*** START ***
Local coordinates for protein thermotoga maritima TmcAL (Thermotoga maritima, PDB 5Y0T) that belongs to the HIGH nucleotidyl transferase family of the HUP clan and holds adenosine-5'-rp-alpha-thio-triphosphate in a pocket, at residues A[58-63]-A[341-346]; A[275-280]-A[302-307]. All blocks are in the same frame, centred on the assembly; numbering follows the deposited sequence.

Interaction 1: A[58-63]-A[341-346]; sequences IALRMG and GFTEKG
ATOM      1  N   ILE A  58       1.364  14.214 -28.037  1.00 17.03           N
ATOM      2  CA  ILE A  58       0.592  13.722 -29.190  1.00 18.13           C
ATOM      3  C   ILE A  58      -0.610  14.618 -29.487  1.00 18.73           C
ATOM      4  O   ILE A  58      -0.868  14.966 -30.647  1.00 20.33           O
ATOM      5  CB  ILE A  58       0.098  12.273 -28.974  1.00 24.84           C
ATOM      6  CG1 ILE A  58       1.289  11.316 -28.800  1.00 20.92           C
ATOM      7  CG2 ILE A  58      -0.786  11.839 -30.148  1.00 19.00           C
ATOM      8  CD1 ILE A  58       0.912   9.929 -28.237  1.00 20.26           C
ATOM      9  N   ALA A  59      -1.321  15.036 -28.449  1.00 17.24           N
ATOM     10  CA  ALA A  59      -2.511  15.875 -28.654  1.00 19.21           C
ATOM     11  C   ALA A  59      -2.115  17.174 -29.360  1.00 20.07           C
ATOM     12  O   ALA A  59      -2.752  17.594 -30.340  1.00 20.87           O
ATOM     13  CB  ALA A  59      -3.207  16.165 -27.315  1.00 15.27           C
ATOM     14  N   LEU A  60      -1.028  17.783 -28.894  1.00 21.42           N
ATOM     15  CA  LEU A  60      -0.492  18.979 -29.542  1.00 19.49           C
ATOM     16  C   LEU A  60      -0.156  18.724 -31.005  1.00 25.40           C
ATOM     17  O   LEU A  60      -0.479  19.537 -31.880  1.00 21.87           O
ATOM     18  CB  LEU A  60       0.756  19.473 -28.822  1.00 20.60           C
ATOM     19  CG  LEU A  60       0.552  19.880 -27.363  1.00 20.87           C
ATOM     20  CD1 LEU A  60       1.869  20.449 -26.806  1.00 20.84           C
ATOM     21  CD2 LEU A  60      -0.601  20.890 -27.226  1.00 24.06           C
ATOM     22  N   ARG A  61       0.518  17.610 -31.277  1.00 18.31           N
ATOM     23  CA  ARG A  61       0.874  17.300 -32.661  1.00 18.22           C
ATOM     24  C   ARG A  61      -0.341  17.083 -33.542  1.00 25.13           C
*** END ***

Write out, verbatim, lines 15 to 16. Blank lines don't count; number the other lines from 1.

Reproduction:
ATOM     13  CB  ALA A  59      -3.207  16.165 -27.315  1.00 15.27           C
ATOM     14  N   LEU A  60      -1.028  17.783 -28.894  1.00 21.42           N